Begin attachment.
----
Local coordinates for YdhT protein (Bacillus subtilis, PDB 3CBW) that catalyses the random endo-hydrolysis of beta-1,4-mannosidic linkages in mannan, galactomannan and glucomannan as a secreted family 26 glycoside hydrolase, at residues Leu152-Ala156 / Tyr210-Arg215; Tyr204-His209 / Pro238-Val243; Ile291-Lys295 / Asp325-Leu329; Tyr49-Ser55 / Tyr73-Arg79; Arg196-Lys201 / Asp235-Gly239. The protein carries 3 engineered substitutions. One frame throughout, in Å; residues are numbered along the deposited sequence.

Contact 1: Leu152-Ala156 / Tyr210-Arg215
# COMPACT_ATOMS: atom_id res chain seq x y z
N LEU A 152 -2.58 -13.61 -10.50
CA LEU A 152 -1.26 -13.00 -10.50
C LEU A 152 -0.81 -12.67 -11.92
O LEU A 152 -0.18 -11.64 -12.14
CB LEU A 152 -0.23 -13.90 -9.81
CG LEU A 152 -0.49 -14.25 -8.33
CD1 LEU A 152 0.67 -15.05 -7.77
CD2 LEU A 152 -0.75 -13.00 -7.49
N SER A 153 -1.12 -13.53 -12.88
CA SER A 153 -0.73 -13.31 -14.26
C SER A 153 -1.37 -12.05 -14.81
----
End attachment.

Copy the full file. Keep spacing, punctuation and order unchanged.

Local coordinates for YdhT protein (Bacillus subtilis, PDB 3CBW) that catalyses the random endo-hydrolysis of beta-1,4-mannosidic linkages in mannan, galactomannan and glucomannan as a secreted family 26 glycoside hydrolase, at residues Leu152-Ala156 / Tyr210-Arg215; Tyr204-His209 / Pro238-Val243; Ile291-Lys295 / Asp325-Leu329; Tyr49-Ser55 / Tyr73-Arg79; Arg196-Lys201 / Asp235-Gly239. The protein carries 3 engineered substitutions. One frame throughout, in Å; residues are numbered along the deposited sequence.

Contact 1: Leu152-Ala156 / Tyr210-Arg215
# COMPACT_ATOMS: atom_id res chain seq x y z
N LEU A 152 -2.58 -13.61 -10.50
CA LEU A 152 -1.26 -13.00 -10.50
C LEU A 152 -0.81 -12.67 -11.92
O LEU A 152 -0.18 -11.64 -12.14
CB LEU A 152 -0.23 -13.90 -9.81
CG LEU A 152 -0.49 -14.25 -8.33
CD1 LEU A 152 0.67 -15.05 -7.77
CD2 LEU A 152 -0.75 -13.00 -7.49
N SER A 153 -1.12 -13.53 -12.88
CA SER A 153 -0.73 -13.31 -14.26
C SER A 153 -1.37 -12.05 -14.81